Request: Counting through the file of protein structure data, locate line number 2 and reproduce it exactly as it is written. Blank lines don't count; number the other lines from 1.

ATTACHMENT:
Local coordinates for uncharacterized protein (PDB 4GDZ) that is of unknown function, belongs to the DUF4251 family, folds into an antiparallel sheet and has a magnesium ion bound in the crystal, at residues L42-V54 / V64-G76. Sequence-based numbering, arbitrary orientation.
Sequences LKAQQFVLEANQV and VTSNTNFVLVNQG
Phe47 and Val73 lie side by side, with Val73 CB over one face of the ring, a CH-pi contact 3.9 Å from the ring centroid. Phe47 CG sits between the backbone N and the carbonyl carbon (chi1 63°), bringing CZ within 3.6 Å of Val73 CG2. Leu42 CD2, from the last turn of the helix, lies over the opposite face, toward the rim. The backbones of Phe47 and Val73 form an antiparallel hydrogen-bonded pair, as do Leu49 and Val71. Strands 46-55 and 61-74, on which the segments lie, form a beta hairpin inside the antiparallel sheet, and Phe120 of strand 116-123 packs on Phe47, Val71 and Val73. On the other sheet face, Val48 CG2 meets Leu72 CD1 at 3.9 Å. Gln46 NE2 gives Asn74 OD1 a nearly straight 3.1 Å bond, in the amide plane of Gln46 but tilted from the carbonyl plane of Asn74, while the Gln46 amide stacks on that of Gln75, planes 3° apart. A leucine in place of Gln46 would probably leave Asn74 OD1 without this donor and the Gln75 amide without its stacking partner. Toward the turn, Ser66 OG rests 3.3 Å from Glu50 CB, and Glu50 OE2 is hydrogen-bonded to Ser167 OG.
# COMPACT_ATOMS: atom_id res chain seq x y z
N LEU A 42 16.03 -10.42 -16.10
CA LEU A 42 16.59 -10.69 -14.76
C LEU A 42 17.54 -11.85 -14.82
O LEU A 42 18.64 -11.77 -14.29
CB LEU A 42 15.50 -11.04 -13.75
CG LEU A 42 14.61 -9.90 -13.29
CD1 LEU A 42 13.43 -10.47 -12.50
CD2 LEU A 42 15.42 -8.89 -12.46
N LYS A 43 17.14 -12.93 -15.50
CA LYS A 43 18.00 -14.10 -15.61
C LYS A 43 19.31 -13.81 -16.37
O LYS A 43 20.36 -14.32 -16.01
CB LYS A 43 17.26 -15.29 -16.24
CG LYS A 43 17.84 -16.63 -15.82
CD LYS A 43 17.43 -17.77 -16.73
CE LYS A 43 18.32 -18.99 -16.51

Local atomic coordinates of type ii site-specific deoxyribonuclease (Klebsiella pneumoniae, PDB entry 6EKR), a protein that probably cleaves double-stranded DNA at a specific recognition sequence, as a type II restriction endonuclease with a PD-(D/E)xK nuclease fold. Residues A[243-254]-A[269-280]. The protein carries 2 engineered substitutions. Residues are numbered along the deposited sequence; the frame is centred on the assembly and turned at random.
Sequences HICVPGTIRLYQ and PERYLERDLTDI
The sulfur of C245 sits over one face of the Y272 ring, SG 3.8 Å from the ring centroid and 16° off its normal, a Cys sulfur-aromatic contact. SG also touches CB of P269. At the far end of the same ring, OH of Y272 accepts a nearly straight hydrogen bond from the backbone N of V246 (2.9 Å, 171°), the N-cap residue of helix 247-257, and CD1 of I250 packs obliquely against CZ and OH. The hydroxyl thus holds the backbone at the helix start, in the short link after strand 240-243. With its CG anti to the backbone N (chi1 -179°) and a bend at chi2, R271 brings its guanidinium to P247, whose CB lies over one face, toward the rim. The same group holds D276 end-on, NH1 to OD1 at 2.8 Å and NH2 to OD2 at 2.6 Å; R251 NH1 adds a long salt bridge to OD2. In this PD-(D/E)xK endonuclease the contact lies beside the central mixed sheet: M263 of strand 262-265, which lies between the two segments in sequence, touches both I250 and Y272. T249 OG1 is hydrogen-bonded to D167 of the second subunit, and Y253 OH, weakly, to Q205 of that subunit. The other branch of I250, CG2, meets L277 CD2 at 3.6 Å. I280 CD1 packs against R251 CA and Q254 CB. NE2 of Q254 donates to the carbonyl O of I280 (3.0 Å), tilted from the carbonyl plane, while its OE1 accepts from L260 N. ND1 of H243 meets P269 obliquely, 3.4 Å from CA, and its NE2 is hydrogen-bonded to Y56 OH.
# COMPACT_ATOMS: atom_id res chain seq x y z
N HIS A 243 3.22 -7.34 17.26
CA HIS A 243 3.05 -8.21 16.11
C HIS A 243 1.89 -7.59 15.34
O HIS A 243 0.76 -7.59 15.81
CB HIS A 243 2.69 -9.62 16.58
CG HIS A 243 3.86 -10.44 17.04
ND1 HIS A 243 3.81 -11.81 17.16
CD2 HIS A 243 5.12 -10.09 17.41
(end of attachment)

Sequences LKAQQFVLEANQV and VTSNTNFVLVNQG